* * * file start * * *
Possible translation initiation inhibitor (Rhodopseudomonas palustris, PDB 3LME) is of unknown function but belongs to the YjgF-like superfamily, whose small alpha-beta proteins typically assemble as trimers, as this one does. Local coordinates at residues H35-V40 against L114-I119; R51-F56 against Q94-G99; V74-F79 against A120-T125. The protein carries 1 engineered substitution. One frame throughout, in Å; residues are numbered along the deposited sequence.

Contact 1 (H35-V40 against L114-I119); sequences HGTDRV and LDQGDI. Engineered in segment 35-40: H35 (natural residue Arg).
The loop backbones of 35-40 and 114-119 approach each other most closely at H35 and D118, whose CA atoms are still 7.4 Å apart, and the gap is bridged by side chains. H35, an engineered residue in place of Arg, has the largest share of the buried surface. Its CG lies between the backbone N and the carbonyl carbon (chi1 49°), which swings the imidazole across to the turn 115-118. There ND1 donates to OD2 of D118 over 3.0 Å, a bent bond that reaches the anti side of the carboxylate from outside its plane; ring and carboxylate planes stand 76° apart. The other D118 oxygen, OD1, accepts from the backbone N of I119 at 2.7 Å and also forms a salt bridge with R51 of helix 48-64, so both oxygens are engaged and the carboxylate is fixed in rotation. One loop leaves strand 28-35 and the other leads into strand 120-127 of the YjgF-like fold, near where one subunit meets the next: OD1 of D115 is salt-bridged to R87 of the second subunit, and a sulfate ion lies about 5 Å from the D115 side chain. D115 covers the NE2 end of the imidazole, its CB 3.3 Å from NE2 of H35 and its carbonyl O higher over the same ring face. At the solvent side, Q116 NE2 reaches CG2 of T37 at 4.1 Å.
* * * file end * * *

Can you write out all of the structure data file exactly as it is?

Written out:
Possible translation initiation inhibitor (Rhodopseudomonas palustris, PDB 3LME) is of unknown function but belongs to the YjgF-like superfamily, whose small alpha-beta proteins typically assemble as trimers, as this one does. Local coordinates at residues H35-V40 against L114-I119; R51-F56 against Q94-G99; V74-F79 against A120-T125. The protein carries 1 engineered substitution. One frame throughout, in Å; residues are numbered along the deposited sequence.

Contact 1 (H35-V40 against L114-I119); sequences HGTDRV and LDQGDI. Engineered in segment 35-40: H35 (natural residue Arg).
The loop backbones of 35-40 and 114-119 approach each other most closely at H35 and D118, whose CA atoms are still 7.4 Å apart, and the gap is bridged by side chains. H35, an engineered residue in place of Arg, has the largest share of the buried surface. Its CG lies between the backbone N and the carbonyl carbon (chi1 49°), which swings the imidazole across to the turn 115-118. There ND1 donates to OD2 of D118 over 3.0 Å, a bent bond that reaches the anti side of the carboxylate from outside its plane; ring and carboxylate planes stand 76° apart. The other D118 oxygen, OD1, accepts from the backbone N of I119 at 2.7 Å and also forms a salt bridge with R51 of helix 48-64, so both oxygens are engaged and the carboxylate is fixed in rotation. One loop leaves strand 28-35 and the other leads into strand 120-127 of the YjgF-like fold, near where one subunit meets the next: OD1 of D115 is salt-bridged to R87 of the second subunit, and a sulfate ion lies about 5 Å from the D115 side chain. D115 covers the NE2 end of the imidazole, its CB 3.3 Å from NE2 of H35 and its carbonyl O higher over the same ring face. At the solvent side, Q116 NE2 reaches CG2 of T37 at 4.1 Å.